When they finally arrive back at Stanford, Sam can’t help worrying as they head up to the apartment. Maybe it was presumptuous to try to decorate the place just like Misha’s old home. What if it brings back bad memories? But then they’re at the door, and Misha is unlocking it while Sam carries the things they brought, and it’s too late to be thinking about this now. He should have thought of this sooner.

Misha stops short when he flips on the lights, and Sam forgets to breathe.

It’s just a moment, then Misha is setting things down on the counter and helping him unpack the kitchenware into their proper places. He still worries, though — maybe Misha is upset, but doesn’t want to say. He picks up all the bags and boxes they used to store them in the closet for when they move again, thinking he’ll ask or apologize afterwards, but when he returns to the kitchen, Misha is surveying the apartment with a pleased smile, patting the throw on the couch as he passes, and Sam heaves a sigh of relief. He follows Misha into the bedroom and sits down on the bed as Misha continues looking around.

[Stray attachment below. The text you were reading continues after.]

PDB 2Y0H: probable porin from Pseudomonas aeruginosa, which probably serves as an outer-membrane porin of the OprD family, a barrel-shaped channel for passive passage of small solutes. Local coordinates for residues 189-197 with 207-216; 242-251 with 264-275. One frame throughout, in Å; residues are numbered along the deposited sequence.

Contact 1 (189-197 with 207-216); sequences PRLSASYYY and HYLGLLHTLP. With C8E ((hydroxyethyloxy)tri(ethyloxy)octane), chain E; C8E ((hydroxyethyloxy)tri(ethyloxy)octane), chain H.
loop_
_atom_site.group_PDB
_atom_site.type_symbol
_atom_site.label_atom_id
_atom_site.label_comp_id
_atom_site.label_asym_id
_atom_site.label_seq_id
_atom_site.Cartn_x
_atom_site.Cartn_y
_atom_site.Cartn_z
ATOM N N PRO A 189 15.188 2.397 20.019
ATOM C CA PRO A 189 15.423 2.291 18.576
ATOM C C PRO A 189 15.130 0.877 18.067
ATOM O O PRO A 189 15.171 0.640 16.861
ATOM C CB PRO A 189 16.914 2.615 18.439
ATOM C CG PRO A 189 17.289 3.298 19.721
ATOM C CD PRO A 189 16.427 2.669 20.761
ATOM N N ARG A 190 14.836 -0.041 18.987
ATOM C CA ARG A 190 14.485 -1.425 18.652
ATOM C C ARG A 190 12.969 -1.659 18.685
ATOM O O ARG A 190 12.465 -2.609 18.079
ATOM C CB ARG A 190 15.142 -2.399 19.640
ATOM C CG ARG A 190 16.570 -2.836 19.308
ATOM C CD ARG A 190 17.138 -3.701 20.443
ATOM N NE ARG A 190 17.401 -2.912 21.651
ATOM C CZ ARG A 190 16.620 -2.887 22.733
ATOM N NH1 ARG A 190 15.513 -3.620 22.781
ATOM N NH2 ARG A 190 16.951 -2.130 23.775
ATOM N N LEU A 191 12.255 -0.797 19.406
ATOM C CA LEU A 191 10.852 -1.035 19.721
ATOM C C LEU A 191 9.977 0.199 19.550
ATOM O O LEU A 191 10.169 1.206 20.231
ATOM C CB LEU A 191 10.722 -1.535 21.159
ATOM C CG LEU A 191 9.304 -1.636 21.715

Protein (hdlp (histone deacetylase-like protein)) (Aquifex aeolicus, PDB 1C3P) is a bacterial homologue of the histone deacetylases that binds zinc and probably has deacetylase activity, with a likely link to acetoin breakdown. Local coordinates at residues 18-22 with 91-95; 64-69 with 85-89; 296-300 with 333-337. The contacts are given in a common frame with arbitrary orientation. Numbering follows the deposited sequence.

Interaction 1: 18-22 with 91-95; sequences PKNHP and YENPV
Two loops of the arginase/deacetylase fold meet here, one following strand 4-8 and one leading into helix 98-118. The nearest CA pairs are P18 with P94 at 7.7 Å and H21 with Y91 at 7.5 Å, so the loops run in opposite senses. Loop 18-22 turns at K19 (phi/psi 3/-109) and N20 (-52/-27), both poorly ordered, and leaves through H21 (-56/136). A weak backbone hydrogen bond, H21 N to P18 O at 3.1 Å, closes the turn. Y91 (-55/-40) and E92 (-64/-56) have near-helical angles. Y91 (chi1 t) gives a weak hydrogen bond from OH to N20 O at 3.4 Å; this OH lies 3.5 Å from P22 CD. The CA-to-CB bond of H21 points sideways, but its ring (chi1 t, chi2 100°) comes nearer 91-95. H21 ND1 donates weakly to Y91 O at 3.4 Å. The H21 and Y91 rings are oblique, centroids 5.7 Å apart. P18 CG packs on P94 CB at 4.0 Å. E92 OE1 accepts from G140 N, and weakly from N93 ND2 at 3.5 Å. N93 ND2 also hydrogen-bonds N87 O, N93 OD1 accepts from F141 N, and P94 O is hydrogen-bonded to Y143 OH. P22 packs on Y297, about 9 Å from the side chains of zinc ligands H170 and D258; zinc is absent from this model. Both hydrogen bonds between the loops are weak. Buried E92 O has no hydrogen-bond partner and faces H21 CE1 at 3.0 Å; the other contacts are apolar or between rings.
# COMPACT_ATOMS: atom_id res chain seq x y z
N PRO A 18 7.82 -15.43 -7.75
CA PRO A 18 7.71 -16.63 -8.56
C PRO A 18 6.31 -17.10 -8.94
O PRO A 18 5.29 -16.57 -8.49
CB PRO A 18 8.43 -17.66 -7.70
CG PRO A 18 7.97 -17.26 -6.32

“We can’t loft beds here,” he explains, if only to fill the silence. “And I tried to put your things back the way I remembered they were in our old room. I hope I got it mostly right.”

“Oh, Sam,” Misha sighs. “You assume I’m a homesick maniac with OCD.” He turns, grinning as he steps closer. “But I suppose, since I’m so happy to see all this, you may be right.” He pulls Sam into a hug. “Thank you, Sam. It’s lovely.”